One has almost come to expect it nowadays, the obligatory swipe at Hindu beliefs & and customs in mainstream Bollywood masala movies. A few decades earlier, the propaganda was subtle stereotyping of the ‘immoral Hindu priest (brahmin) & trader (baniya)’ vis a vis the ‘pure-hearted and pious Muslim & Christian clergy/uncle’. Now it is a frontal assault on core Hindu beliefs like murti-puja, incessant demonization of Hindu sadhus & sannyasis as criminals & conmen, and glorification of exclusivist Abrahamic religions.
So is the case with the Akshay Kumar starrer ‘Mission Mangal’. The topic chosen by the movie is praise-worthy as one hoped it would motivate youth to excel in science & technology. But it completely trivialises the scientific accomplishment of MOM (Mars Orbiter Mission), and presents a distorted image of a top-class, professional organisation like ISRO.
This incisive take-down of the scientific aspects in the film shows that Bollywood is still not willing to invest the painstaking research that goes into making a commercial entertainer on a scientific topic.
Moreover, the movie introduces completely fictional and irrelevant details that show Hindu Dharma as ridicule-worthy and Islam as cool. This short review by the scholarly Nithin Sridhar, a practising Hindu, author and editor of IndiaFacts.org says it all–
Apart from this blatant Hinduphobia, what was also jarring was that the movie completely replaced all Dakshin Bharatiya scientists with stereotypical Bollywood beauties, rather than cast women closer in appearance and accent to those who actually achieved the feat.
Many consumers of this staple Bollywood fare would also be unaware that the idea of ‘Mission Mangal’ movie was copied from the script of the upcoming movie ‘Space MOMs’ by US-based film-maker Radha Bharadwaj.
Space MOMs’ trailer was released in June, and the movie seems to be a far more authentic rendering of Bharat’s 2014 Mars Orbiter Mission (MOM). It tells the real story of normal, middle class working moms who just so happen to be rocket scientists by day. And about how Bharat’s space-age achievements are rooted in our ancient civilization & culture.
In 2018, Radha Bharadwaj filed a lawsuit seeking to halt the production and release of ‘Mission Mangal’, claiming that the movie infringes on the copyright of her original screenplay that she had shared with Atul Kasbekar in 2016. According to Bharadwaj, Kasbekar’s studio — Ellipsis Entertainment — then shared the script with Balan, one of its clients, who is now the lead actor in ‘Mission Mangal’ based on the same idea.
However, ‘Mission Mangal’ went on floors in Mumbai on November 23, two days after reports of Radha’s lawsuit surfaced in the media. By Bollywood standards, the movie was completed and released in a record 9 month period, most likely to pre-empt ‘Space MOMs’ & jeopardise its prospects.
On 10 Aug, the Bombay High Court refused to grant a stay on the release of Mission Mangal, but the copyright infringement issue has yet to be settled.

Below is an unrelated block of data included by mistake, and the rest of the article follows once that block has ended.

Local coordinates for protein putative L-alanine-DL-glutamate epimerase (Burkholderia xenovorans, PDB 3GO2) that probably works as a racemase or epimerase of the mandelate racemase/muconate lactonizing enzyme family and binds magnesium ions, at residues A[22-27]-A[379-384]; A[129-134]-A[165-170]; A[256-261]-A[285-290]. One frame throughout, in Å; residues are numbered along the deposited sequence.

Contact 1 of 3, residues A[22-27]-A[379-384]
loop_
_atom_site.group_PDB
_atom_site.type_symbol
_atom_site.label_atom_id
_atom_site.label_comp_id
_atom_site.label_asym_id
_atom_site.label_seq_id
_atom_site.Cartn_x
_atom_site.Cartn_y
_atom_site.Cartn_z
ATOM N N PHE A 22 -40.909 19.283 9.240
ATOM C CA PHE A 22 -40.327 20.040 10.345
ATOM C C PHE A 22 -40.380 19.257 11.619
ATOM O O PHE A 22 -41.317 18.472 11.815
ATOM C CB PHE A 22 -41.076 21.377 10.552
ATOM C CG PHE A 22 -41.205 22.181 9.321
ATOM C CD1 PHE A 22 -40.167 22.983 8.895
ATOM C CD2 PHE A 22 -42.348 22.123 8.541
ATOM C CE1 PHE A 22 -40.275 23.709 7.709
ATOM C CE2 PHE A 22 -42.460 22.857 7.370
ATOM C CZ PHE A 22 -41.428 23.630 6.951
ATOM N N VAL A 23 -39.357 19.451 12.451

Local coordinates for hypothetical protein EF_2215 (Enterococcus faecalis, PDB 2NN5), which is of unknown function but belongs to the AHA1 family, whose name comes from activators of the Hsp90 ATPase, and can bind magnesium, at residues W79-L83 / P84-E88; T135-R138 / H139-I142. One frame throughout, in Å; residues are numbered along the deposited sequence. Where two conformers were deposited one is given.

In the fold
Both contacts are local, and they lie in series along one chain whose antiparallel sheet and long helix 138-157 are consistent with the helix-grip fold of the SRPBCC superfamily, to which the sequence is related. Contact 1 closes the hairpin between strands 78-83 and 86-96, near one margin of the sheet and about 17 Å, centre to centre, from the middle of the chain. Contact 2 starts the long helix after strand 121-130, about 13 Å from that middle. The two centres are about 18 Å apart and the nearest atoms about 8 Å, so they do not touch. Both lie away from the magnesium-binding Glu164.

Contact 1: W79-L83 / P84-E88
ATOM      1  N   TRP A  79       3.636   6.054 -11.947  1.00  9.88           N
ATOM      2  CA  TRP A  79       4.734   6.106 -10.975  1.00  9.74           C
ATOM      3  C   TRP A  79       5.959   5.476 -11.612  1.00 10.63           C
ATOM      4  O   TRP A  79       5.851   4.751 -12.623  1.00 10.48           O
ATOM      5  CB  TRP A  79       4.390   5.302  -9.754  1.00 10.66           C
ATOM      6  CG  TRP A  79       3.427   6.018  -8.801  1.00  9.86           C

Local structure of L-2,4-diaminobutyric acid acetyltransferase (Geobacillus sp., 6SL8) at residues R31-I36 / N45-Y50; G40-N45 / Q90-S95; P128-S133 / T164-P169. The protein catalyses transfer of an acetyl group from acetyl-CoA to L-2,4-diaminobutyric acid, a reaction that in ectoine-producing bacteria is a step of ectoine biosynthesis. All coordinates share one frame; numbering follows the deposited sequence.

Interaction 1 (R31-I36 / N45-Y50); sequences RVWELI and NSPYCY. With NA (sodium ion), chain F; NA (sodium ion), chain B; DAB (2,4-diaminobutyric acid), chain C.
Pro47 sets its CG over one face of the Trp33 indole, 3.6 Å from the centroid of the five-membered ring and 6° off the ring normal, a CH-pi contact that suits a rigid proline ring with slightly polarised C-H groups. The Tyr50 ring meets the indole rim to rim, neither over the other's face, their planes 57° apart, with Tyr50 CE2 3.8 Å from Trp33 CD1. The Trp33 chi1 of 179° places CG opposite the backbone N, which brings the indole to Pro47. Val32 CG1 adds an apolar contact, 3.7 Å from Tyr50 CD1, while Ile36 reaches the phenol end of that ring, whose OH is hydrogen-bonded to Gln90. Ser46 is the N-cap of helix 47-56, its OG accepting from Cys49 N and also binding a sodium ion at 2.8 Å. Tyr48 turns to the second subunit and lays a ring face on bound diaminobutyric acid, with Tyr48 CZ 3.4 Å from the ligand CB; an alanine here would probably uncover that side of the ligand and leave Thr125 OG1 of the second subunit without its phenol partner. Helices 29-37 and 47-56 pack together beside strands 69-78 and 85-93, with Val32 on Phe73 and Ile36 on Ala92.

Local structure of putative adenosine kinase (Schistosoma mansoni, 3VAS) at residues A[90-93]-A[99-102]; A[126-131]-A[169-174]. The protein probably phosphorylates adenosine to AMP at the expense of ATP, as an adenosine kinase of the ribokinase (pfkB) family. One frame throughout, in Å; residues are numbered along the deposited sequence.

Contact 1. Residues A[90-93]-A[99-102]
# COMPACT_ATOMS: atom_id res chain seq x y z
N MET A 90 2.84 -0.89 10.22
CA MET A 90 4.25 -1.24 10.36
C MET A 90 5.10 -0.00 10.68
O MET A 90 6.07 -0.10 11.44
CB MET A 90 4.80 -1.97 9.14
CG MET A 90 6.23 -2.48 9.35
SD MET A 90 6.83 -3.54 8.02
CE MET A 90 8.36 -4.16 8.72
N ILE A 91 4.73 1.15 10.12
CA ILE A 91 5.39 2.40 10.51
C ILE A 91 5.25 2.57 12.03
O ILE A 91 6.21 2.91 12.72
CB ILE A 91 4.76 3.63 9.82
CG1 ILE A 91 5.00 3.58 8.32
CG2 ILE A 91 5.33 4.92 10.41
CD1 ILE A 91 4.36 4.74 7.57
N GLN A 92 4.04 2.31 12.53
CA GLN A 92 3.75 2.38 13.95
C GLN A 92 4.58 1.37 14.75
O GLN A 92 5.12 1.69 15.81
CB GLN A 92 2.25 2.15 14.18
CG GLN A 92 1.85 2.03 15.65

This interview with Radha Bhardwaj shows how she got the idea about the film with an aim to ‘present a different perspective on India: a positive one, for a change.’, and how living in the West she was ‘increasingly dismayed at the near-consistent negative depiction of India in media and entertainment’.
Radha Bhardwaj actually did extensive research on the topic, interviewing several ISRO scientists and engineers from Feb, 2016 onwards after obtaining official permission from ISRO. Crucially, she says, those in-depth interviews revealed how all members of the ISRO team were ‘rooted to our culture and practices (mantras, meditation, etc).’
And here we have Mission Mangal mocking Hindu practises and glorifying the Koran, a religious book which claims that disbelievers and polytheists (like Hindus) will burn for eternity in the after-life!
What drives such self-hate and Hinduphobia? This is a question which each Hindu should ask of the entire team of ‘Mission Mangal’ – director Jagan Shakti (@jaganshakti), producer & writer R Balki, Fox Star Studios (@foxstarhindi), leading stars Akshay Kumar (@akshaykumar), Vidya Balan (@vidya_balan) and others.
Until we rise and challenge these popular culture icons, who feed off our money while taking us for granted, we will continue remaining mental slaves. Film-makers who swim against the tide of Bollywood’s political correctness are a rare breed indeed, and we the ordinary citizen should back such people to the hilt.
Why didn't I seek money from #bollywood for #SpaceMOMs? Because it became clear that they, as an entity survive on the denigrationbof Indians. #Mangalyaan was a symbol of Indian excellence. Why take a lamb to the slaughter-house?
— radha bharadwaj (@radhabharadwaj) August 18, 2019
Supporters need to let the government know that they want a film that will make them hold their heads high to be Indians: inheritors of an amazing heritage. #SpaceMOMs has no glamour, no famous stars. All it has is a deep-seated respect for India's ethos. https://t.co/4dEkODPHdm
— radha bharadwaj (@radhabharadwaj) August 18, 2019
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[…] The odd Tanhaji and Bahubali apart, Bollywood movies remain staunchly anti-Hindu. Even if they talk about Islamic terror, the narrative is always about how innocent Muslims are driven to terror because of some wrong done to them. Anti-Hindu slant, subtle or overt, can be spotted even in movies on benign topics like Mission Mangal. […]